Eli Goldratt said: Segment the market – don’t segment your resources!
Goldratt wished to allow as much as possible market segmentation in order to price differently the same basic products, produced and delivered by the same group of resources. In order to do so successfully we need to understand every market segment very well and include in the package of product features and the service around it unique value for that particular segment. Airlines are great in exploiting the possibilities for different prices; from how long before the flight you purchase the ticket, through the different classes, whether you are allowed to change your flight and even when you like to sit in an exit row.
I claim that the concept of a decisive competitive edge (DCE) forces us to look again and in depth into the definition of the segment to which the DCE is most valuable. So, once we have a DCE in mind we should be able to conclude who are going to get the most value – and that group is the market segment we are looking for. For instance, offering superior inventory-turns as a DCE is attractive to clients that have all these characteristics:
- The client uses inventory-turns as a formal measurement.
- We are responsible to significant amount of the client’s inventory, at least the inventory for which the decision maker we do business with is responsible for. Thus, we are able, using our logistics, to make a real impact on our client’s relevant inventory turns.
- We are considered by the client as a good supplier.
- While this characteristic depends a lot on us, we need to recognize that when this is not the case it’d be very difficult to change the perception of the client. Thus, we need to exclude from the segment definition clients who don’t trust us.
- This condition usually considers old clients. New clients might belong to the segment when we know they have heard good things about our company and products.
- The responsible person at the client is open enough to let’s manage our SKUs at his site.
We might think of another segment, which might still get a lot of value, like when inventory turns are not used as a formal measurement, but the client struggles with their cash, or suffers a lot of from shortages. However, the selling process would be quite different, certainly without the emphasis on inventory-turns.
My conclusions are that defining well the market segment(s) is absolutely critical to the choice of the DCE, and thus has a huge impact on the Strategy.
How do we analyze our clients to construct the segment definition?
I have often encountered the idea of constructing the CRT of our potential clients or the CRT of the whole market. I don’t really like the idea because of two points. First, I believe it is impossible to construct a CRT without the active participation of the organization. I’m also not sure whether the whole market has the same one core problem. Second, even if we succeed to identify the core problem then what is the probability that we are able to solve (evaporate the cloud) the core problem for our potential clients?
What we can do is identify several key UDEs that our clients are aware of, which we could eliminate or reduce. Please, note the difference. We don’t try to connect all client UDEs. We just contribute value by reducing the negative impact of one or few UDEs. For our clients this is usually enough to prefer us on our competitors and by this gain a decisive competitive edge.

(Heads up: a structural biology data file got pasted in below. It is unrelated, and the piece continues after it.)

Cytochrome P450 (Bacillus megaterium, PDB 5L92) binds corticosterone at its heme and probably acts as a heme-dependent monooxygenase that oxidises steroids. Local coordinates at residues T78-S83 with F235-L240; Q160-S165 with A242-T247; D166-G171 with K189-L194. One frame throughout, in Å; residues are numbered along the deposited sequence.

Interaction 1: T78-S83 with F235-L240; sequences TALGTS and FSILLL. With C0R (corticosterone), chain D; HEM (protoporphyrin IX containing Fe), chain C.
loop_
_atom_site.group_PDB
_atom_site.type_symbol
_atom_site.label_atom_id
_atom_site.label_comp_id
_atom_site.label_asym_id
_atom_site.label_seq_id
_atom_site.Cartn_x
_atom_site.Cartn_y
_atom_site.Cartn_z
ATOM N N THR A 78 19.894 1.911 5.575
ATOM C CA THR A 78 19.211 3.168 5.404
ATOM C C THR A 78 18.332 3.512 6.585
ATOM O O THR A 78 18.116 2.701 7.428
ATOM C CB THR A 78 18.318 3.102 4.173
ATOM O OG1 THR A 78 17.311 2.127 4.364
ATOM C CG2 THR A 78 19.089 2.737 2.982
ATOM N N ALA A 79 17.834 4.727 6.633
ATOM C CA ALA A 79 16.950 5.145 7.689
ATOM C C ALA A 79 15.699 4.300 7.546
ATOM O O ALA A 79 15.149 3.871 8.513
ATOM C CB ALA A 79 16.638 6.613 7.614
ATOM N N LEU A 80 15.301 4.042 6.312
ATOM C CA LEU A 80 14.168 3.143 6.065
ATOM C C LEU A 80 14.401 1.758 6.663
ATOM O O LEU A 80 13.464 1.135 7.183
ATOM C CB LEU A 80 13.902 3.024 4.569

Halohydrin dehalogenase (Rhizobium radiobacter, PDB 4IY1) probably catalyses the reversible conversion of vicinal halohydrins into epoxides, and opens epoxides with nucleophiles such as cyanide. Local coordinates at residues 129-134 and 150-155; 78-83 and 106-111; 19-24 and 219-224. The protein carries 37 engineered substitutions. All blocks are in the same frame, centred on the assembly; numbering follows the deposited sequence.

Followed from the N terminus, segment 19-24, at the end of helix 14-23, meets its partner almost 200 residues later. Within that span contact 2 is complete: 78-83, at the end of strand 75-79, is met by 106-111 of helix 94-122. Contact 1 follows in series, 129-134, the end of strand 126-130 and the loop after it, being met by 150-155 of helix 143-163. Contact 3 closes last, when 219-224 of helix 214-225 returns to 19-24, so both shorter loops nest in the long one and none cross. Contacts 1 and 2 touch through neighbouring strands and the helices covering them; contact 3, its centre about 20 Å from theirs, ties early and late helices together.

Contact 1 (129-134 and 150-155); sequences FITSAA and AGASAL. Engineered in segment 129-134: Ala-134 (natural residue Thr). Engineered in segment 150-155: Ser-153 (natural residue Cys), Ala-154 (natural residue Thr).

How do we identify UDEs of our clients that we might be able to solve?
By considering the environment of the client and taking into account some of the common flawed paradigms, we are able to speculate several possible negative results, which are the UDEs we look for.
For instance, batching the transportation leads to overstock and shortages at the same time. When we speculate such an effect it is not difficult to validate that this is really the case. Offering low stock and very rare shortages hit directly at the pain, without having to fight with the paradigm of batching as a saving cost mechanism.
As a consultant to various types of organizations I’m amazed how little consideration to proper market segmentation analysis is given. The core cause is probably the naïve belief that “our products are good for everyone.” Most small to medium size organizations do not have active marketing people. Larger organizations have marketing efforts that are mostly advertising. The key messages in advertising campaigns consider very gross definition of the target market, like “young people between 16 and 24”, but that’s it. I have not seen many clear definitions of the market segment per SKU category. In cosmetics you just find a little bit more awareness to specific segments. We should, as part of our TOC background, demand clearer analysis of the potential customers who would draw the most value of specific products. Certainly we need a clear definition of the segment for which our DCE is target to.
A small example to discuss. Currently I use Windows 8 on my desktop computer. I get messages like “Your Free Upgrade to Windows 10”. It is nice to get value for free – BUT WHAT IS THE VALUE? Microsoft does not tell me. I don’t know whether the unique value is directed at software developers, people who practically spend their life in front of the PC, or elderly people who still use computers? Microsoft does not tell. Maybe they never thought about it. I do claim they should have. Even an operating system cannot yield a lot of value to everybody.